Wednesday, June 25, 2014
Blowing Up the Parthenon
In 1687, Ottoman Turks used the Parthenon as an ammunition dump. When a Venetian mortar exploded gunpowder that was stored there, one of the most famous buildings in history suffered its worst damage. It would too much to claim an exact parallel with a curricular decision by Michigan State University, but the difference is one more of degree than of kind.
This spring MSU graduated its last Classical Studies major. No longer will the Spartans offer a degree that focuses on the ancient world from which their namesake came. Ridding a major university of a core area of liberal arts study and storing gunpowder in one of the stunning works of human achievement share one thing. Both are the consequence of blind allegiance to the immediately and narrowly pragmatic while rejecting a broader understanding of truth, goodness, and beauty, or more simply, that which makes us human. Of course, this is nothing new.
In 335 B.C. Alexander the Great razed the great city of Thebes, killing thousands of men, women, and children, just to make a point. Whether or not Nero burned Rome, he seemed to benefit from the widespread destruction of the city. Ancient Egyptians went a bit too far in their recycling efforts by using papyrus manuscripts in mummy cartonnage, even for crocodiles.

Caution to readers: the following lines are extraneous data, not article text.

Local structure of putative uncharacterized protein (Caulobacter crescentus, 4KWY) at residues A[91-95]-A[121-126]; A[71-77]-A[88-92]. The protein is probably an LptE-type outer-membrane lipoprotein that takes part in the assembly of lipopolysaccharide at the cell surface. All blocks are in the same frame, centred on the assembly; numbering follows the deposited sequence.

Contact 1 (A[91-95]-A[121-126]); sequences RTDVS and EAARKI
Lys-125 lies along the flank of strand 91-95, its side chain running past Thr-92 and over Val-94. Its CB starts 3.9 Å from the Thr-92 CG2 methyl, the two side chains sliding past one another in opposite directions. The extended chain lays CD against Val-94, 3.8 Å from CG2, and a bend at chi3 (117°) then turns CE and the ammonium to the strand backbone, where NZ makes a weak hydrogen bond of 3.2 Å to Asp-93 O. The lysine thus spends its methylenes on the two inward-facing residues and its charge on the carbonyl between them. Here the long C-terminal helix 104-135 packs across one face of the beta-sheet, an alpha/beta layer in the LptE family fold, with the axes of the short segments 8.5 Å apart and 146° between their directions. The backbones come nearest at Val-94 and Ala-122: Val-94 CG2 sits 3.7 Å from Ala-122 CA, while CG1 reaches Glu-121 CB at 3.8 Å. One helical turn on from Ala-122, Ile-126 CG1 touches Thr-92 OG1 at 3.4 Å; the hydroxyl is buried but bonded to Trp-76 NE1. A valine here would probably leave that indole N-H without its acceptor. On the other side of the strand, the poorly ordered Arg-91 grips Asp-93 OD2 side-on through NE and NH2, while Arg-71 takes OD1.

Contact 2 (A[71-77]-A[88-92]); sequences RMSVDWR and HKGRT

The article by Fritz Klug on the ending of Classical Studies at MSU does offer an apologia for the value of Classics by highlighting immediately applicable benefits, but there is an even greater benefit than can be had by looking only through the lens of the financially profitable and pragmatic. It is the well-lived life. While training in specific skills is important, it is a different endeavor from education, which, to borrow from a Platonic allegory and Latin etymology, is a leading out from darkness into the light. If an educational institution wishes to claim such a widely encompassing title as a university, then it must reach as broadly as it can to embrace the universal rather than shrink its grasp to the quivering, chest-hugging parochial.
Julius Caesar wrote that the Gallic leader Vercingetorix, in order to send a clear signal of his cruel and absolute authority, cut off the ears of messengers from other tribes. Jesus was fond of saying, "Those who have ears to hear, let them hear." No school, rightly called, should be in the business of cutting off ears.